Heath Curtiss
Heath Curtiss

Hampton Lumber
Voting member | 2 year term

Heath works for Hampton Lumber, a family-owned company with timberland and sawmills in the Pacific Northwest.  Heath grew up in Wallowa County, went to school at Oregon State, earned a law degree from Lewis & Clark, and practiced at Stoel Rives.  Shortly after joining Hampton, Heath had the privilege of playing a part in the Private Forest Accord negotiations.  Heath, his wife, and his two daughters now live in Silverton, Oregon.  An avid fisherman and whitewater rafter, Heath appreciates the beauty and understands the importance of Oregon’s rivers and aquatic life.

Andrew Purkey
Andrew Purkey

North West Guides & Anglers
Voting member | 3 year term

Andrew is a partner at AMP Insights, a consulting firm working with clients on some of the most vexing water and natural resources management issues in unique and creative ways. Andrew has thirty years of experience in water rights transactions and water transaction program development, funding and management.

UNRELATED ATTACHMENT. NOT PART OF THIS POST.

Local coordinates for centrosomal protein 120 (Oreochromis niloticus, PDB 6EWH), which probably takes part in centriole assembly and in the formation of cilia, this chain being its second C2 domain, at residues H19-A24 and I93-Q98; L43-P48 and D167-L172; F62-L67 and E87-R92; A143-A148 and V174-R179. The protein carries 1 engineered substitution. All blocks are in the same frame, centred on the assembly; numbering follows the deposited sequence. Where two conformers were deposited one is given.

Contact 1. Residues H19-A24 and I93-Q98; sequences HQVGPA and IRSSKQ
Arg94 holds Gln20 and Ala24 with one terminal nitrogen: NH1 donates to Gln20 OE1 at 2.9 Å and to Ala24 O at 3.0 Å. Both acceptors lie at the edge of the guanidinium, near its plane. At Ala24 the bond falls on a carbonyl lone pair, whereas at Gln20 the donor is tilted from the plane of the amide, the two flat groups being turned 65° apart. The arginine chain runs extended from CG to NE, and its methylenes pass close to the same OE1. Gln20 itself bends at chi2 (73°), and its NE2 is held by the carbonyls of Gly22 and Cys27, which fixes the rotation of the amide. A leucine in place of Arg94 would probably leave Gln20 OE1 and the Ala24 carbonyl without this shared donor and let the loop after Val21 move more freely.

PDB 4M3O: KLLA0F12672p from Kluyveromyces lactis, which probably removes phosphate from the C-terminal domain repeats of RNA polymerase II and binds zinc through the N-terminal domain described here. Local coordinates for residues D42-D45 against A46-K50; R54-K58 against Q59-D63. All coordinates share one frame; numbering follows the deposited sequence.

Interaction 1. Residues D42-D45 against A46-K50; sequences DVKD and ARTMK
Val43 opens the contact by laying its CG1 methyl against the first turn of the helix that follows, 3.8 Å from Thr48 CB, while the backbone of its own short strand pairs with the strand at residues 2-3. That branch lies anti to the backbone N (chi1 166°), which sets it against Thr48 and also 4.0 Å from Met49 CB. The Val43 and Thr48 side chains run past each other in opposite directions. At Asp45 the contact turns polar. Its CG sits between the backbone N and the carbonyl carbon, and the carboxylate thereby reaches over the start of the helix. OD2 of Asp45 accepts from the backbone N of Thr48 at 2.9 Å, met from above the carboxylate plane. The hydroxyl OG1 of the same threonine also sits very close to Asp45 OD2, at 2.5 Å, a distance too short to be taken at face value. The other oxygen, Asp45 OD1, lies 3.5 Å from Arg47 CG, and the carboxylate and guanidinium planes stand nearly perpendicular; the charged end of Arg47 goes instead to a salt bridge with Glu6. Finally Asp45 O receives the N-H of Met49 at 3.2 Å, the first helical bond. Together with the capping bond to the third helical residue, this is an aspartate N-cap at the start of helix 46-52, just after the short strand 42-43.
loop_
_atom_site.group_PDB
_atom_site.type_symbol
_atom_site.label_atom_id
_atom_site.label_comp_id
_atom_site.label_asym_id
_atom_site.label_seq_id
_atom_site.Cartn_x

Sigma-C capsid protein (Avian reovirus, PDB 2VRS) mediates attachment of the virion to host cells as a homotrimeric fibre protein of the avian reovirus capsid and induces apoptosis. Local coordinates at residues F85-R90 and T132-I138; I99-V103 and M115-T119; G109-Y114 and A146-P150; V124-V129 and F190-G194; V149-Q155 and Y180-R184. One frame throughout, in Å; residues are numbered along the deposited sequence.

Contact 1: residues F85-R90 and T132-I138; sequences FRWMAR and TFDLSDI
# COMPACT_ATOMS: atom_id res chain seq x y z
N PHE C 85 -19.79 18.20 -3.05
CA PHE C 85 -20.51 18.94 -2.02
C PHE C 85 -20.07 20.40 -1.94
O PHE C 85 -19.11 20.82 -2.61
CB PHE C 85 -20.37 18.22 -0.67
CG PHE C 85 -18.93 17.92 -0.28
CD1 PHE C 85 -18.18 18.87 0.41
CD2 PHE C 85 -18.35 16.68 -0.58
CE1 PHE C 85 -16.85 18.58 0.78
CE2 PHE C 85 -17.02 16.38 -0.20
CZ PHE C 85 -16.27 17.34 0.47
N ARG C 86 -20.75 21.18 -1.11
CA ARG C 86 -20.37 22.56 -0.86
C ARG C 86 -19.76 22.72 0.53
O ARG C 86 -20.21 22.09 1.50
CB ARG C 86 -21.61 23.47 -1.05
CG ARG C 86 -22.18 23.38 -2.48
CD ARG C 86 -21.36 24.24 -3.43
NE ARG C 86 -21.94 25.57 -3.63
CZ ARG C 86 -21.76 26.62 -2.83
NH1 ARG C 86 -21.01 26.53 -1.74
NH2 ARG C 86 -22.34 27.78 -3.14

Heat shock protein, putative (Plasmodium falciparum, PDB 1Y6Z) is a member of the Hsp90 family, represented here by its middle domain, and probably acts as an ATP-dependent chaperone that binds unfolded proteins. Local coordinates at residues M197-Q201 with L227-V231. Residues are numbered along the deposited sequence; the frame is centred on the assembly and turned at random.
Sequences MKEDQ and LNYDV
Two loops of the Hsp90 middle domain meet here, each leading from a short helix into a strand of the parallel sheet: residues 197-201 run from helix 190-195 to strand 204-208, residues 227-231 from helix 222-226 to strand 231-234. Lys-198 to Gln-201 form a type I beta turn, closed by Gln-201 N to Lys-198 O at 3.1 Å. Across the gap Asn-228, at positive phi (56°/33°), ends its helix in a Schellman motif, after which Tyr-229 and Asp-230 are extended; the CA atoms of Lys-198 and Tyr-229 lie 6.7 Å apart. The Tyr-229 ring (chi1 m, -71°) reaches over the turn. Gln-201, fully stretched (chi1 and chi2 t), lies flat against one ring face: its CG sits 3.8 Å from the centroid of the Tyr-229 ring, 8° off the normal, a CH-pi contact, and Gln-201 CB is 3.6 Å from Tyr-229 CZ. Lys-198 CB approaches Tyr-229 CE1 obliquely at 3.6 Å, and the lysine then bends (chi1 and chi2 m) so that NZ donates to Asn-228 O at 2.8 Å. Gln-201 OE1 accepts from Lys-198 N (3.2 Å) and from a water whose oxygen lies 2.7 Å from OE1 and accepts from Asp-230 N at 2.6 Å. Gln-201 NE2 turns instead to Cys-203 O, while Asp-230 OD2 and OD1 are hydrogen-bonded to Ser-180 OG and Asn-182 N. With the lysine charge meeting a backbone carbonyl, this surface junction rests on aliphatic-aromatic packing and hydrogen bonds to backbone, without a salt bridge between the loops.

Andrew came to consulting after having directed environmental water transaction and instream flow restoration programs at the National Fish and Wildlife Fund (NFWF) for sixteen years and the Oregon Water Trust (now The Freshwater Trust) for nine years. During his time with NFWF Andrew directed their Western Water Program, which included efforts to the restore water to aquatic and riparian ecosystems in the Columbia Basin, Klamath Basin, Rio Grande Basin, Walker Basin, Colorado River Delta, California, and Texas. In his director roles with NFWF, Andrew developed funding partnership with corporations, foundations and public agencies to support the freshwater restoration efforts of grant recipients and partners.